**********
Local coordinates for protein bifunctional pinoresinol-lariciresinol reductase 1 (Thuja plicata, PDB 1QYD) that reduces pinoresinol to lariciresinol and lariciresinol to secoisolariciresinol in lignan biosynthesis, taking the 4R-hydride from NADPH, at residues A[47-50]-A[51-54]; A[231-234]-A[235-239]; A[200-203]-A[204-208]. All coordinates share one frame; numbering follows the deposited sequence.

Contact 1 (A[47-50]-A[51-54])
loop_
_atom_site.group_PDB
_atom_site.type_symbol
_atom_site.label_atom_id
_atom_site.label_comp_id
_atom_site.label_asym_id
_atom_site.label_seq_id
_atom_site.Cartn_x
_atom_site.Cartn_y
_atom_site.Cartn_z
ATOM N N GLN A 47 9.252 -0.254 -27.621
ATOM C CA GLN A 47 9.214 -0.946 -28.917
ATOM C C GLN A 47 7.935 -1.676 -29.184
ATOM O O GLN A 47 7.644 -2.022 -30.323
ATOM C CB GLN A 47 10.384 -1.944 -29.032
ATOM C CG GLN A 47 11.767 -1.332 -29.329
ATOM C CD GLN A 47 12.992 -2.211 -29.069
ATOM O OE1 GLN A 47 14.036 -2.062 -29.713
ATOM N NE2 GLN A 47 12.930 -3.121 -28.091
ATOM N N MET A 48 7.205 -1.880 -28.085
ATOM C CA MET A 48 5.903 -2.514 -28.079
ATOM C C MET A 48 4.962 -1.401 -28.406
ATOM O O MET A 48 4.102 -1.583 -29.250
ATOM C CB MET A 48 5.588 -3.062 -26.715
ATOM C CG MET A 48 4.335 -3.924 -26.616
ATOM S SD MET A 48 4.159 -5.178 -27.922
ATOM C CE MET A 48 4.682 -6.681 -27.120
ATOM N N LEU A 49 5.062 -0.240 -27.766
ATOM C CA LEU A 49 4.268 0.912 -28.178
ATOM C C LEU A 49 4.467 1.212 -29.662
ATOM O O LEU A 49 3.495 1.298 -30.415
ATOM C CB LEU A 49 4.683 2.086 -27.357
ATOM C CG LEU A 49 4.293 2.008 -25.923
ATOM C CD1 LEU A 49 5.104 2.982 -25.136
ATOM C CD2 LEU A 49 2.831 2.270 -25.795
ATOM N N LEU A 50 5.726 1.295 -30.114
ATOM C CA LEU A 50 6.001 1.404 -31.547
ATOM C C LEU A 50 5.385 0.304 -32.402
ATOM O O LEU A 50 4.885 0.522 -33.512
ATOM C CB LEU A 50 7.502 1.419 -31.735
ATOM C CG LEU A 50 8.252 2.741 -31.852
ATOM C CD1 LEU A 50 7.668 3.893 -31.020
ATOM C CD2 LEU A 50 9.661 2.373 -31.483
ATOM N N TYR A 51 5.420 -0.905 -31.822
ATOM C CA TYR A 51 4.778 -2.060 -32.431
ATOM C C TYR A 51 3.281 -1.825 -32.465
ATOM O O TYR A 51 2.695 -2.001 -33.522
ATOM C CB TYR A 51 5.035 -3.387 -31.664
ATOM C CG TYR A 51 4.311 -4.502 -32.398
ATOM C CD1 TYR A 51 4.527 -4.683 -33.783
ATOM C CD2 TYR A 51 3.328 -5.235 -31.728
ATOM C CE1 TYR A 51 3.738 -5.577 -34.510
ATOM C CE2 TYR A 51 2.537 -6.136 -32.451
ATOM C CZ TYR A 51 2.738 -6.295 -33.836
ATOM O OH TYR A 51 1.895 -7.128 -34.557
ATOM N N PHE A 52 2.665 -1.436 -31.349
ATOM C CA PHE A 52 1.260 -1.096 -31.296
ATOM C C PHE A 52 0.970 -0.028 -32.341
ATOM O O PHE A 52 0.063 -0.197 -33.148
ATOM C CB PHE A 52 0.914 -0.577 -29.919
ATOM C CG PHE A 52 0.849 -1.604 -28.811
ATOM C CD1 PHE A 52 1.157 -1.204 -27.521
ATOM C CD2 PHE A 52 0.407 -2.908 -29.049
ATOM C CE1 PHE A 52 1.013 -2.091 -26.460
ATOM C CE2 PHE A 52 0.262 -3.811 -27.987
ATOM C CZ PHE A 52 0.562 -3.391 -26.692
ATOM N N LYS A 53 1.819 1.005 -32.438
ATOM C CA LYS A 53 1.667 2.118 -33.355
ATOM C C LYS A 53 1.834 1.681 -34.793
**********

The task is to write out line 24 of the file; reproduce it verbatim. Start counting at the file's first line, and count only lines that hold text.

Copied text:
ATOM C C MET A 48 4.962 -1.401 -28.406